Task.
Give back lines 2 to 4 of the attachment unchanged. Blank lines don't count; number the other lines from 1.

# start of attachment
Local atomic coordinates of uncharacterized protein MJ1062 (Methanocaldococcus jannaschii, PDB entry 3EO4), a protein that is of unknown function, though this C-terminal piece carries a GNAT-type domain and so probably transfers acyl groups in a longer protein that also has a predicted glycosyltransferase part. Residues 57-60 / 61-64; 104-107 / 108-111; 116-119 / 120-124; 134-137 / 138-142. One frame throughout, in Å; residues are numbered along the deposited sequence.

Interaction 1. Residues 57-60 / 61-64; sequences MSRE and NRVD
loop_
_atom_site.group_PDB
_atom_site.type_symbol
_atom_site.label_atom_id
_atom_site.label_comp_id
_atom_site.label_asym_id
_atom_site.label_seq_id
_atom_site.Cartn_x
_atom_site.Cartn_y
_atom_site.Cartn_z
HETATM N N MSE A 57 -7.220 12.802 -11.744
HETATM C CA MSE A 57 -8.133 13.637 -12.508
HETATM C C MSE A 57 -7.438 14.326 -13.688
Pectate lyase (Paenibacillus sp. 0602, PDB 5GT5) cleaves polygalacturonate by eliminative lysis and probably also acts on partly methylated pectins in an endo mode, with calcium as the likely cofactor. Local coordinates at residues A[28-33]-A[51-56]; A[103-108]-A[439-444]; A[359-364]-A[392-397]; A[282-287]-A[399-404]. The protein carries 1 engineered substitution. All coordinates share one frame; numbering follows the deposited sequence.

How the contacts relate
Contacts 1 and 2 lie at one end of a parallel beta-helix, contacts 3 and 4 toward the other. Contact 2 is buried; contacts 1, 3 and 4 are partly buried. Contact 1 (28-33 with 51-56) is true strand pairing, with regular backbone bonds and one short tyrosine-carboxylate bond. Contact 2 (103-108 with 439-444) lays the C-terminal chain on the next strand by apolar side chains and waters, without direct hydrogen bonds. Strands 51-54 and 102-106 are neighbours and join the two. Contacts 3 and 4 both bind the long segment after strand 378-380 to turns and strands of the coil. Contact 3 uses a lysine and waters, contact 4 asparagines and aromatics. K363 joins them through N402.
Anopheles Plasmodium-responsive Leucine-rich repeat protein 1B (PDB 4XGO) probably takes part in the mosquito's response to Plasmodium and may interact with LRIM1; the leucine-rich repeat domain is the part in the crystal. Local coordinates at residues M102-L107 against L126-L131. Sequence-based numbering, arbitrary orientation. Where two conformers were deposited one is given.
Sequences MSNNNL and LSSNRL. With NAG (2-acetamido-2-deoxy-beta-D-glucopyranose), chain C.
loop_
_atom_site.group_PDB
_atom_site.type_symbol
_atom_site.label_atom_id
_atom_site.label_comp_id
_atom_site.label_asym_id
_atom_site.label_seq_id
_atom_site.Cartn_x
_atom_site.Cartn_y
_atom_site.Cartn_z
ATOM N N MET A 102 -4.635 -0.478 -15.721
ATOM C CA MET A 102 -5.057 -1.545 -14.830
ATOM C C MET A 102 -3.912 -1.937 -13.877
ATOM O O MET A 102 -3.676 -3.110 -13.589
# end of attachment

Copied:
Interaction 1. Residues 57-60 / 61-64; sequences MSRE and NRVD
loop_
_atom_site.group_PDB